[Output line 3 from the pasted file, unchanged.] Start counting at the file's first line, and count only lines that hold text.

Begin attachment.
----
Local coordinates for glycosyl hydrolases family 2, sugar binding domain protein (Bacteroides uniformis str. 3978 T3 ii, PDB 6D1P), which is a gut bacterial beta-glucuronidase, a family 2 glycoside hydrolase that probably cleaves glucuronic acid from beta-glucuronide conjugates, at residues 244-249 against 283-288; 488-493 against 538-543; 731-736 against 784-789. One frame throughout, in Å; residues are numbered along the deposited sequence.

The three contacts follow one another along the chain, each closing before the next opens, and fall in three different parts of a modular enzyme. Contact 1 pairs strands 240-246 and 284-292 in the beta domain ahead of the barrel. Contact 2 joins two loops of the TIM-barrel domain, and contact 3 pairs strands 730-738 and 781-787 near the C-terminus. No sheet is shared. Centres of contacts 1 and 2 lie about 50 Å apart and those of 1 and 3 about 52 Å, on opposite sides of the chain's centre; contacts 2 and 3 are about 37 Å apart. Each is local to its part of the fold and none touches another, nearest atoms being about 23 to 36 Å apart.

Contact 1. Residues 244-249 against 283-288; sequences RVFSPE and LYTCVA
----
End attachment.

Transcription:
Contact 1. Residues 244-249 against 283-288; sequences RVFSPE and LYTCVA